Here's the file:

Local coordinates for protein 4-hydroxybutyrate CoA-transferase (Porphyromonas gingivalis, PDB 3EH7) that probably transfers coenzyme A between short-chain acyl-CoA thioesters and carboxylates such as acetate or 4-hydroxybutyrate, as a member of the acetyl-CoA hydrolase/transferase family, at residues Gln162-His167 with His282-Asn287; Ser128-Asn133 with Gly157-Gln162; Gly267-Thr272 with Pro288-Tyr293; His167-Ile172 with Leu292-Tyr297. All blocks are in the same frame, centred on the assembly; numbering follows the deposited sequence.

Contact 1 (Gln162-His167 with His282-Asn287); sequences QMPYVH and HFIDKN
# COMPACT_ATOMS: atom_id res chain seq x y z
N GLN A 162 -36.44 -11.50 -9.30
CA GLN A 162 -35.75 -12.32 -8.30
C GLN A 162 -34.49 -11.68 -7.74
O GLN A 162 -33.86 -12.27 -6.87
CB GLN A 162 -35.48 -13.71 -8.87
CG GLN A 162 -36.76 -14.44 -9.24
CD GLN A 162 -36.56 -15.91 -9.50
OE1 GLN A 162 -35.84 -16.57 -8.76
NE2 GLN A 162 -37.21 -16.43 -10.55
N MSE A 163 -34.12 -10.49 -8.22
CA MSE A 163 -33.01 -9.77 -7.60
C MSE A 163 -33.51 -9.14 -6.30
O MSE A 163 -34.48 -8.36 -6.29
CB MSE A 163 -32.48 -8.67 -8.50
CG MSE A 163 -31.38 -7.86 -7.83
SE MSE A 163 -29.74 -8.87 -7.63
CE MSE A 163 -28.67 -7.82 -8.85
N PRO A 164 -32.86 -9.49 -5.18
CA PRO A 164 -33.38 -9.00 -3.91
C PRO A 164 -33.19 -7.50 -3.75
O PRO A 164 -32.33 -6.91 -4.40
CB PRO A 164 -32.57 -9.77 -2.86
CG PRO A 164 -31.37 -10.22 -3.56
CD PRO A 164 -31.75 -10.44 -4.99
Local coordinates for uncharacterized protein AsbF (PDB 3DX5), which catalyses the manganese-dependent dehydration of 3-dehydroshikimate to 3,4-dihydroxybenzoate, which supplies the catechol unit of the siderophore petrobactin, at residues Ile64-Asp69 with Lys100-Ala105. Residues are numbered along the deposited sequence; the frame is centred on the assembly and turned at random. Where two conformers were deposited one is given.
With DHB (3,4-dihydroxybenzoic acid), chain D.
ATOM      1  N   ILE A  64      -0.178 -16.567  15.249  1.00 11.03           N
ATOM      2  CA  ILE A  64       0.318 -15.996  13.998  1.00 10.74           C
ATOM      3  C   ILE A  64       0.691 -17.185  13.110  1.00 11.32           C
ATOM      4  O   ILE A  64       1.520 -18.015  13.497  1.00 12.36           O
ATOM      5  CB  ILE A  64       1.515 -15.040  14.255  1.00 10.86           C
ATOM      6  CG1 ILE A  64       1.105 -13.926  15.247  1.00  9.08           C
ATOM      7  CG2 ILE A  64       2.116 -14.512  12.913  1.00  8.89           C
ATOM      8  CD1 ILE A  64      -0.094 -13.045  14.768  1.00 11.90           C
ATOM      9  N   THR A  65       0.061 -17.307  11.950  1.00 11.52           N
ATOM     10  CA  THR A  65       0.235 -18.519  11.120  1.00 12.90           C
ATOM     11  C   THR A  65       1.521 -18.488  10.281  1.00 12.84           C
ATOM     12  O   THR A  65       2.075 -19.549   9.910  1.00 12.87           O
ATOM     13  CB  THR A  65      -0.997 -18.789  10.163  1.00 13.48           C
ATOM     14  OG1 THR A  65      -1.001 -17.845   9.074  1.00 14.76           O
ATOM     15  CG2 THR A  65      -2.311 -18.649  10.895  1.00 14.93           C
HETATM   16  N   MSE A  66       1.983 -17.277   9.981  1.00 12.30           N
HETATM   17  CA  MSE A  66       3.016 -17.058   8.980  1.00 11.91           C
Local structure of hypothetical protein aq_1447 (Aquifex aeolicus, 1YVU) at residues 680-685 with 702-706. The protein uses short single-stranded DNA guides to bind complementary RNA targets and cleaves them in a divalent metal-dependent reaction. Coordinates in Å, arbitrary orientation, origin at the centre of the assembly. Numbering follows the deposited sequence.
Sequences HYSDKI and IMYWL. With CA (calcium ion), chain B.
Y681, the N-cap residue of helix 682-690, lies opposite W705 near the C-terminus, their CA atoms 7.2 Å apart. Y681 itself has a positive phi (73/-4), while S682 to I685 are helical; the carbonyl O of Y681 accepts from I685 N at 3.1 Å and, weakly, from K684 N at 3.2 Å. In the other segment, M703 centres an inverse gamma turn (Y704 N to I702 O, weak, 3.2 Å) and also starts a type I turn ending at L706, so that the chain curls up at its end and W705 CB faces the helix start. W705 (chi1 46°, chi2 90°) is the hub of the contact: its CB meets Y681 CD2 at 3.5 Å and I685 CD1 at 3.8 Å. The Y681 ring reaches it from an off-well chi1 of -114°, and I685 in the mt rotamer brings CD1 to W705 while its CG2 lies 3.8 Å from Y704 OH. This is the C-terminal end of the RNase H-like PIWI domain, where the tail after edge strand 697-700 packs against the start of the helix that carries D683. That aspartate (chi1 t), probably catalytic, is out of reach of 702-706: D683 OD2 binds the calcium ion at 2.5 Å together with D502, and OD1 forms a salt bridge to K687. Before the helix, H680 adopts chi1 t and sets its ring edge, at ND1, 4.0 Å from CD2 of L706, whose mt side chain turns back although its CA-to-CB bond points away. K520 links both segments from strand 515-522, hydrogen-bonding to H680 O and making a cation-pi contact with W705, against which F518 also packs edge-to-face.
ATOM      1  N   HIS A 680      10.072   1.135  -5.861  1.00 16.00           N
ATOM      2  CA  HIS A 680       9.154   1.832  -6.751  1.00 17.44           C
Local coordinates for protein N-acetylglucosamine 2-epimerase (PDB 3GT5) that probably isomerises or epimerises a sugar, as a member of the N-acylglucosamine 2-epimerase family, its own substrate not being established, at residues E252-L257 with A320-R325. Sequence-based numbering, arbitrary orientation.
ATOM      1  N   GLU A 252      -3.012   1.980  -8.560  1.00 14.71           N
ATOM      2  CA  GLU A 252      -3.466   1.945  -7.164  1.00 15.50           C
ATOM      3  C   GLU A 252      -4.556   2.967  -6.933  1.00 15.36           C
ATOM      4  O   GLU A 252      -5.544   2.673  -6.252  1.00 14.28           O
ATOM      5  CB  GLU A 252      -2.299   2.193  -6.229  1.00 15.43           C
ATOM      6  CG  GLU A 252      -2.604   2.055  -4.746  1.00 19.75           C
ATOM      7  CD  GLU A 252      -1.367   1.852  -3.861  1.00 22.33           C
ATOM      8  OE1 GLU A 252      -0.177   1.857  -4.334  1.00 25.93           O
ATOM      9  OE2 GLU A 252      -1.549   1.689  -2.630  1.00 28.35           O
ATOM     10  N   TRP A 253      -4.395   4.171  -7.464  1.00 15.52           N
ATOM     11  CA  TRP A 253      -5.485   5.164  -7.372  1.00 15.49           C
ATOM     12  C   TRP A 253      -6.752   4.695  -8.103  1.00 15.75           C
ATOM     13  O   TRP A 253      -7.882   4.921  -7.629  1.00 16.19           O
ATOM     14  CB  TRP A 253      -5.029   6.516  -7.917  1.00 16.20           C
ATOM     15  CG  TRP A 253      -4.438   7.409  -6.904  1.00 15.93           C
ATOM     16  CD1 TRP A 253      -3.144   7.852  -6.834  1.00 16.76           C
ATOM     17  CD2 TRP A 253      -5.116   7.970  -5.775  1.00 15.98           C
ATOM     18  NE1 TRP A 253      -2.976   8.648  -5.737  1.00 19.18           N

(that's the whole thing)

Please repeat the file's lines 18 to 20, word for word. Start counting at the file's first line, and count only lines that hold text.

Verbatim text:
CG MSE A 163 -31.38 -7.86 -7.83
SE MSE A 163 -29.74 -8.87 -7.63
CE MSE A 163 -28.67 -7.82 -8.85